Two weeks past Christmas, people are still lined up at the service desk to return that thoughtful gift from Aunt Betty. The oversized shirt. The ugly sweater. The kitchen gadget that hasn’t seen daylight since being packed in China last August.
Each year we’re enlightened with new insight about which gifts not to give. According to a 2015 Newsweek article, “42 percent of women returned holiday gifts from their husbands (who should theoretically have at least some insider gifting knowledge) . . . 17 percent of [gift] recipients planned to donate an unwanted present, 13 percent planned to re-gift one and 10 percent would simply throw the bad gift away. A GameStop survey indicated that 98 percent of their customers had received at least one holiday gift that they’d rather return.” While such rejection creates a logistical pain for retailers, returns drive billions in shipping revenue for UPS and FedEx. At least someone’s happy.
Thanks to friends and family who achieve powerful efficiency from making mouse clicks on gift card denominations, I will not be among the angry many standing deep in a queue, waiting to speak with a cranky associate. Regardless, the holiday season left me with a large pile of marketing gizmos to get rid of. Stuff I never asked for, and don’t want to keep. If only I could find someone willing to take them back.
Item: holiday e-cards
Reason for return: Insulting. Worse than mailing a card addressed to Current Occupant.
Item: marketing and sales stories
Reason for return: I started reading one, but one paragraph in, I searched for candor and couldn’t find any.
Item: customer case studies
Reason for return: I got a bunch of these, and discovered they were fake. Nothing more than propaganda masquerading as objectivity.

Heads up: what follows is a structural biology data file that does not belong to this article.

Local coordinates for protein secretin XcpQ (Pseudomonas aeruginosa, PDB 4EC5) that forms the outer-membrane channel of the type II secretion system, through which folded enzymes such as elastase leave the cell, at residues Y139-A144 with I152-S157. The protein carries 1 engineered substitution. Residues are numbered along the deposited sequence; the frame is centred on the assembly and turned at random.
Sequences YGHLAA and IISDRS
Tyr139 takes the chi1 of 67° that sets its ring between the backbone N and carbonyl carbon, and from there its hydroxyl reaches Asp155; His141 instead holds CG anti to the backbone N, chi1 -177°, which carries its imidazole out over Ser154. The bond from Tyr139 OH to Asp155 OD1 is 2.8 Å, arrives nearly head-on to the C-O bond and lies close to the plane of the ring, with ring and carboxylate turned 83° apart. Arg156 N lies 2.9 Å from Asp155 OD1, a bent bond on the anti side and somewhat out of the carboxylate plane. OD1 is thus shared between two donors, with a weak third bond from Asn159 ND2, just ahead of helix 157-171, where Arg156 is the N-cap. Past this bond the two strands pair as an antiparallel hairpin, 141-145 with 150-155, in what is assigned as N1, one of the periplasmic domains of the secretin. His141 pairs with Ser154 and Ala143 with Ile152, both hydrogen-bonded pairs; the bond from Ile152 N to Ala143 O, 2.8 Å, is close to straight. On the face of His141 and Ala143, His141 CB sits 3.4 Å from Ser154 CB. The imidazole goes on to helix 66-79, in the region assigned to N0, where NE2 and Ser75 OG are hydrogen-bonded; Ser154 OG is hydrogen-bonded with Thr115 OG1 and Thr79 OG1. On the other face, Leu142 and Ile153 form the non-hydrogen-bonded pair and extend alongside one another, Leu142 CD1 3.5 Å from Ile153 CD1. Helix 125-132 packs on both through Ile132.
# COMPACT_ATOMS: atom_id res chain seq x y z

Reason for return: I don’t need it to prop up my ego, and I can’t re-gift it. Besides, Russian hackers already know enough about me.
Reason for return: I don’t dig learning about nuclear proliferation or brain chemistry in 140-character snippets. Also, I read an article about an accomplished executive whose career was destroyed because she Tweeted before thinking. That worried me.
Reason for return: Demotivating and annoying. At this point in my life, I don’t need to turn my fitness regimen, nutrition, sleep habits, and everything else into a competition.
Item: robo marketing calls.
Reason for return: People send this horrible gift every year, and nobody wants it back.
Reason for return: Defective. Doesn’t understand sarcasm, and got confused when I typed long strings of expletives in Spanish and French.
Sorry, marketers. I know you tried so hard to please me with these gifts. But once I removed the ribbon and wrapping paper, they didn’t . . . add any value! There – I said it! I hate to appear ungrateful, but please – someone, anyone – take them back, and don’t give them again! But first, wait until I’ve tweeted one sentence from this blog, and compiled a story about how easy it was to write.
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